Soil Analysis Results
Test Date: August 16, 2011
Lab: Earth Co.
|1||Zone 1 – Street Side||7.2||Sand: 68
|2||Zone 2 – Under Pine||7.2||Sand: 73
|3||Zone 4 – Azalea,
|4||Zone 5 – Grass||7.5||Sand: 65
|5||Zone 10 – Entrance
|6||Zone 8 – Mehonia,
|7||Zone 13 – Back Steps, Native Iris||6.7||Sand: 70
|8||Zone 24 – Lower
|9||Zone 19 – Vegetables||6.9||Sand: 68
|10||Zone 16 – Grass||7.1||Sand: 68
- ph: Soils are more alkaline than I expected. For some reason, we were expecting pH of 6 to 6.5 (always expecting perfection!). But, this makes sense given the fact that our climate is much more dry than those areas of the country (NW) where rainfall is abundant, soils have higher organic content, and soils are much more acidic.
- Soil Texture: Sandy Loam, good.
- Organic Matter: Ideal organic matter content is generally thought to be 5%. We need to mulch more often and amend soils when planting new plants. This should also help to adjust pH (downward) and balance other nutrient levels.
- Nitrogen: Vital to vegetative growth and greening. Low throughout the property. The highest reading is within the front lawn area, which is newly planted and has been recently treated with 15-15-15 (at planting time in early July) and Urea (46-0-0) (in early August). Given sandy loam, high infiltration rates in soil (observed), and runoff (due to topography), apply more frequently but in lower doses.
- Phosphorus: Important for flowering and fruiting. Lowest phosphorus levels in new grass (Sample 4) and native iris mass planting (Sample 7). See also Potassium levels in native iris area; plants have been showing yellowing leaves. Use 15-15-15, to add 1/2 to 1 lb per sf. Apply pre-growing season (fall). Higher levels of P are in the main back planter — unclear why – do not apply fertilizers.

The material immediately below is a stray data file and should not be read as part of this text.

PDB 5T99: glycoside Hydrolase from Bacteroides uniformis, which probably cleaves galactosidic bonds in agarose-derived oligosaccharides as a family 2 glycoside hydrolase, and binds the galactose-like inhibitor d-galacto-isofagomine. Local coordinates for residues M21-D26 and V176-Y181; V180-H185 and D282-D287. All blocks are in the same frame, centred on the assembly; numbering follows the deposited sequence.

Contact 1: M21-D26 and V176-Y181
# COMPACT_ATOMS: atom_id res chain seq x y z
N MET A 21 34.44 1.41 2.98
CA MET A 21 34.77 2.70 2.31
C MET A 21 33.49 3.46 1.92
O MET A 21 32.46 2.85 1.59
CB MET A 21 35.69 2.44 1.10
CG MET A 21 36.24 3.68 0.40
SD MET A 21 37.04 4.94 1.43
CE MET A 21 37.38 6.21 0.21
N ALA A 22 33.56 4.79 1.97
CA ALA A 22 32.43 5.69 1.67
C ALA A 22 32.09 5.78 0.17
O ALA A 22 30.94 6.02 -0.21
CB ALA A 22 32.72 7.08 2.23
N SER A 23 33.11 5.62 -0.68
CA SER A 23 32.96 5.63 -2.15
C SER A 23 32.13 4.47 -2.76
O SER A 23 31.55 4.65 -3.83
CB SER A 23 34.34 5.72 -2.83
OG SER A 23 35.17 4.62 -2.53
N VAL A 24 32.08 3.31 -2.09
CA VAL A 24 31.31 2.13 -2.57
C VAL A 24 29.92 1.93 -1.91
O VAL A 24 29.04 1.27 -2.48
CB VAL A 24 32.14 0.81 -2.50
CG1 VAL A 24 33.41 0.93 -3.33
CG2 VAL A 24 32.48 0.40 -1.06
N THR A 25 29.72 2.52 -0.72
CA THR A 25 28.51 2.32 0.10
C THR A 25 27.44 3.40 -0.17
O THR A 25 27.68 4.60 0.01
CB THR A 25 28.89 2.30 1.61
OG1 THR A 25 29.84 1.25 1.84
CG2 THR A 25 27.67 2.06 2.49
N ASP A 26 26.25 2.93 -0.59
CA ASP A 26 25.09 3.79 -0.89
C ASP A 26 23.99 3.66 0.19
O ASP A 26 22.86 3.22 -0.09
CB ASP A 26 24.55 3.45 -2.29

- Potassium: Important to good root growth, photosynthesis, maturation and disease resistance. Low across the property. Consider K specific fertilizer (potash)
- Micronutrients (Ca, Mg, S, Z, Fe, Mn, Cu, B): Fe levels throughout are moderate. Monitor for signs of Fe deficiency (chlorosis).
- Plant Micronutrient Availability: Based on conventional nutrient availability analysis, as demonstrated in a Nutrient Availability Chart, the higher pH of our soil will limit nutrient availability of Fe, Mn, B and Z. Those nutrients are essential for production of sugar and carbohydrates (, formation of chlorophyll and promotion of photosynthesis, nitrogen metabolism (Mn)
- Main back succulent planter (sample 8): Shows numerous variances from rest of samples. It has the highest P, highest Ca, second to lowest level of S, highest level of Zn, highest iron, second lowest Mn, and highest Cu. Clearly something wrong here. It often receives excess runoff (down the stairs) and water often pools here. Could the sample have been contaminated?
- Native Iris area (sample 7): Low N, P, K, Ca, Mg, and Fe. This area was, until spring 2011, a dead zone (few plants, no water). Add organic material throughout. Need to add fertilizer in this area.